In 2018, the mass retail channel topped supermarkets for the first time in annual private label dollar sales volume in food and nonfood consumables, as well as in dollar and unit market share, according to data from the Private Label Manufacturers Association (PLMA) and Nielsen.
U.S. mass merchants, wholesale clubs, dollar stores and military commissaries totaled private brand dollar sales of $60.8 billion last year, up 9.8% year over year, PLMA said in its 2019 Private Label Yearbook. Unit volume rose 10.6% to 19.9 billion.
In terms of private label market share, the mass channel gained 1.3% in dollars to 19.3% and 1.7% in units to 23.2%, PLMA/Nielsen figures showed.
The supermarket channel, meanwhile, saw store-brand dollar sales inch up 0.5% to $59.8 billion in 2018, while units fell 1.5% to 24.7 billion. Private label market share for supermarkets dipped 0.2% in both dollars and units, to 18.1% and 22.2% respectively.
PLMA noted that the mass channel eclipsed supermarkets because of surging store-brand volume over the past five years. In dollars, private label sales for mass retailers swelled 41% to $60.8 billion in 2018 from $43.1 billion in 2013. Unit sales for private brands climbed 33.2% to 19.9 billion last year from 15 billion in 2013.
For the mass channel, national brands posted 7.4% in dollar and 0.3% in unit sales growth in 2018, while all outlets saw increases of 12.6% in dollars and 6.4% in units.
“The gains in both dollar and unit volume sales continue to drive significant market share increases for retailer brands in the mass channel,” PLMA said in the 2019 Yearbook. “Unit market share climbed to 23.2% last year from 18.5% in 2013. Meanwhile, dollar market share advanced to 19.3% from 15.5% in 2013.”
For supermarkets, private label dollar and unit consumables sales have declined for the past three years, save for a blip in dollar volume last year, according to PLMA/Nielsen data.
“The statistics for 2018 show it was another challenging year for supermarkets as a whole and for brands in the channel across the board,” PLMA observed. “Both store brands and national brands saw only nominal increases in sales volume.”
Supermarket store-brand dollar sales decreased from $60.6 billion in 2016 to $59.8 billion in 2018, though the latter total is up slightly from $59.4 billion in 2017. Unit volume declined steadily from 25.8 billion in 2016 to 25.1 billion in 2017 to 24.7 billion in 2018.
“As with last year, the most likely explanation is that a large number of supermarket sales are migrating to the fast-growing mass channel as well as to online operators, among other emerging and non-traditional competitors. But the 2018 results may be an indication that the channel’s losses are slowing,” PLMA explained in its report. “Market shares held nominally even at 18.1% in dollars and 22.2% in units for store brands, as annual sales volume came to $59.8 billion on the strength of 24.7 billion units sold for the year. Store brands still account for almost one of every four products sold annually in the vast supermarket channel.”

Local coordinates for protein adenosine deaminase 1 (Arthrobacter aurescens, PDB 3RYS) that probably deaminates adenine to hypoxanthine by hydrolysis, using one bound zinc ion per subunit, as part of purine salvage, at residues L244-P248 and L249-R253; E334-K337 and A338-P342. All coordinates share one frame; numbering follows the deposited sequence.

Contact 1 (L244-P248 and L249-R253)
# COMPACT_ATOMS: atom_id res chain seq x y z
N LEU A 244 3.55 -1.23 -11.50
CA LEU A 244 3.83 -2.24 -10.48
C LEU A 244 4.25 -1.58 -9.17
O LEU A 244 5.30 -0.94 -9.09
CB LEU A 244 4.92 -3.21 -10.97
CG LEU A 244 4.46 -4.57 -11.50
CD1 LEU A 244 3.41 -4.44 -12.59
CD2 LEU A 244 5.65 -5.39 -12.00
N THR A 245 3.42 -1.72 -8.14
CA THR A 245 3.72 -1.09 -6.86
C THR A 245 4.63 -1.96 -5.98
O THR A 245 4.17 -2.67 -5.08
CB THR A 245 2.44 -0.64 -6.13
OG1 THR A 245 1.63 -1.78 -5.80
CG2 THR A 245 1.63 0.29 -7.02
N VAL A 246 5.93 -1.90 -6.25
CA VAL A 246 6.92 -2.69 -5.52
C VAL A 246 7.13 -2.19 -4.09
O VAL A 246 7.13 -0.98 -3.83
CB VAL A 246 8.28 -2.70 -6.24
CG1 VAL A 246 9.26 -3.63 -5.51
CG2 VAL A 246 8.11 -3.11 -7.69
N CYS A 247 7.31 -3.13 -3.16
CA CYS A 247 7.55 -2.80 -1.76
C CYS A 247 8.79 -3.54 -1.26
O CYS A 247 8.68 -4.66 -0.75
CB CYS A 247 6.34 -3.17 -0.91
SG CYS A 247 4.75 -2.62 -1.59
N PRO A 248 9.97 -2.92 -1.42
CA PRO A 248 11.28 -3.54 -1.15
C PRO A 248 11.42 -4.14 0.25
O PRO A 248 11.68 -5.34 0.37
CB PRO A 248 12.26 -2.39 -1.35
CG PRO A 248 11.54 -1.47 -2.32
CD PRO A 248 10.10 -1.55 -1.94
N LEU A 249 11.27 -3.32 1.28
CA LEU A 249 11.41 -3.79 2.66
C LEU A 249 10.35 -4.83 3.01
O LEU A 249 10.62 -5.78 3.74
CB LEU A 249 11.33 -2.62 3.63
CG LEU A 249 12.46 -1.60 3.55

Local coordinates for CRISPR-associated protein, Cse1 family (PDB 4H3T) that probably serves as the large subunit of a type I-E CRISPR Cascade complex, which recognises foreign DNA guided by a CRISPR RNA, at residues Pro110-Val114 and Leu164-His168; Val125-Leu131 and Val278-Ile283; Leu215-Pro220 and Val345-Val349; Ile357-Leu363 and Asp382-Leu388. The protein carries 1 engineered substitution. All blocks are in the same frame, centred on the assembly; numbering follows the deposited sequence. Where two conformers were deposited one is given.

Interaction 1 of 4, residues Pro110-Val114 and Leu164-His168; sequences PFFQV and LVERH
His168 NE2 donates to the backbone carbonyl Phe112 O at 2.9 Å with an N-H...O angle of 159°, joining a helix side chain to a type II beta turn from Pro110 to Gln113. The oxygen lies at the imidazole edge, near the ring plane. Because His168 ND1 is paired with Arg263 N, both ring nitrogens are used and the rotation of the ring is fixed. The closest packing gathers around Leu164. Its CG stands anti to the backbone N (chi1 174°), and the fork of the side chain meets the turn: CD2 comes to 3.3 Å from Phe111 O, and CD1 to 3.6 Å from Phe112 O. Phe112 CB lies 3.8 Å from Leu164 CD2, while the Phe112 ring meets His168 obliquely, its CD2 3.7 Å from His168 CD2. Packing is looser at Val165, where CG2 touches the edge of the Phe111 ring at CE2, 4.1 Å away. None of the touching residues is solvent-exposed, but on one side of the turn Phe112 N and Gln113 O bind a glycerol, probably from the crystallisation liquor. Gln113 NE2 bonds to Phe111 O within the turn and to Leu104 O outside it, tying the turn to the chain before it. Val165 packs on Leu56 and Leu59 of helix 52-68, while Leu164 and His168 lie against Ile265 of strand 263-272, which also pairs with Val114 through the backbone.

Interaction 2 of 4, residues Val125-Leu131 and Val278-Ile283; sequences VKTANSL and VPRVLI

By category, the top five private label dollar sales gainers for supermarkets in 2018 were housewares and appliances (+96%), seasonal general merchandise (+32%), fresh eggs (+15.2%), wine (+13.1%) and fresh produce (+10%).
The five leading supermarket categories in unit volume growth last year were housewares and appliances (+287.2%), dairy puddings and desserts (+20.7%), wine (+19%), skin care preparations (+9%) and fresh produce (+7.4%).
“Results among individual departments were mixed, with store-brand market shares in terms of both dollars and units increasing in three departments, decreasing in six and even in two,” PLMA said of supermarkets. “In the fresh meat department, store brands picked up 1.6 percentage points dollar market share, and fresh produce added 1.1 points. Taken as a group, dollar share slipped 0.2 points across the combined departments in food, while the combined nonfoods sections were unchanged. But the dry grocery department, which equates to half of all nonfood sales for the supermarket channel, gave up 0.3 points in store-brand dollar share.”
For all outlets, private label dollar sales in food and nonfood consumables rose 4.4% to $128.6 billion in 2018, while units gained 3.1% to 46.2 billion, PLMA reported. Store-brand market share grew 0.5% in dollars to 18.5% and 0.6% in units to 22.3%. National brands were down in both dollar (-0.5% to 81.5%) and unit (-0.6% to 77.7%) share.
“With total sales gains of $5.5 billion, store brands accounted for virtually half of all sales growth that was recorded in the major U.S. retail channels,” PLMA noted, adding that the $128.6 billion figure was the highest annual dollar sales total on record. “The all-outlets improvement was driven almost entirely by a $5.4 billion sales increase for store brands in the mass channel.”